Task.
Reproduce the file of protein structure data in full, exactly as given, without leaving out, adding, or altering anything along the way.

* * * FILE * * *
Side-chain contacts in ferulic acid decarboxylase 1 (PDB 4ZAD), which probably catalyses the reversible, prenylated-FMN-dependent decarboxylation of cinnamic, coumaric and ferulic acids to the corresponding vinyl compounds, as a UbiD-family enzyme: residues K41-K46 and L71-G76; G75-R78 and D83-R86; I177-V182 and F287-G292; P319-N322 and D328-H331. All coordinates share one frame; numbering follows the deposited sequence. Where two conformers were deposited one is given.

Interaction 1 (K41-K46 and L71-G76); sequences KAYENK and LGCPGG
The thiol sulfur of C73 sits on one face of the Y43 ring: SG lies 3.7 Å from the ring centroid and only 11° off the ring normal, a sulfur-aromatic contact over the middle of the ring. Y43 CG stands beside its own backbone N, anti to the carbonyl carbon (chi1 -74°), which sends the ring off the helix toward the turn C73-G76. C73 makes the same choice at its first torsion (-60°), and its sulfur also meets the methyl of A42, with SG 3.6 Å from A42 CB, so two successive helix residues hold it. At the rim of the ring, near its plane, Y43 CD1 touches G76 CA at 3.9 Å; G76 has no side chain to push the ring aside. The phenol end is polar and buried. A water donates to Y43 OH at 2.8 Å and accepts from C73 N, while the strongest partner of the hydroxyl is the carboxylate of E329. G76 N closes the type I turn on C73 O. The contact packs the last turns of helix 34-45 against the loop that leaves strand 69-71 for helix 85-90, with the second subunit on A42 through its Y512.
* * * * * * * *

Side-chain contacts in ferulic acid decarboxylase 1 (PDB 4ZAD), which probably catalyses the reversible, prenylated-FMN-dependent decarboxylation of cinnamic, coumaric and ferulic acids to the corresponding vinyl compounds, as a UbiD-family enzyme: residues K41-K46 and L71-G76; G75-R78 and D83-R86; I177-V182 and F287-G292; P319-N322 and D328-H331. All coordinates share one frame; numbering follows the deposited sequence. Where two conformers were deposited one is given.

Interaction 1 (K41-K46 and L71-G76); sequences KAYENK and LGCPGG
The thiol sulfur of C73 sits on one face of the Y43 ring: SG lies 3.7 Å from the ring centroid and only 11° off the ring normal, a sulfur-aromatic contact over the middle of the ring. Y43 CG stands beside its own backbone N, anti to the carbonyl carbon (chi1 -74°), which sends the ring off the helix toward the turn C73-G76. C73 makes the same choice at its first torsion (-60°), and its sulfur also meets the methyl of A42, with SG 3.6 Å from A42 CB, so two successive helix residues hold it. At the rim of the ring, near its plane, Y43 CD1 touches G76 CA at 3.9 Å; G76 has no side chain to push the ring aside. The phenol end is polar and buried. A water donates to Y43 OH at 2.8 Å and accepts from C73 N, while the strongest partner of the hydroxyl is the carboxylate of E329. G76 N closes the type I turn on C73 O. The contact packs the last turns of helix 34-45 against the loop that leaves strand 69-71 for helix 85-90, with the second subunit on A42 through its Y512.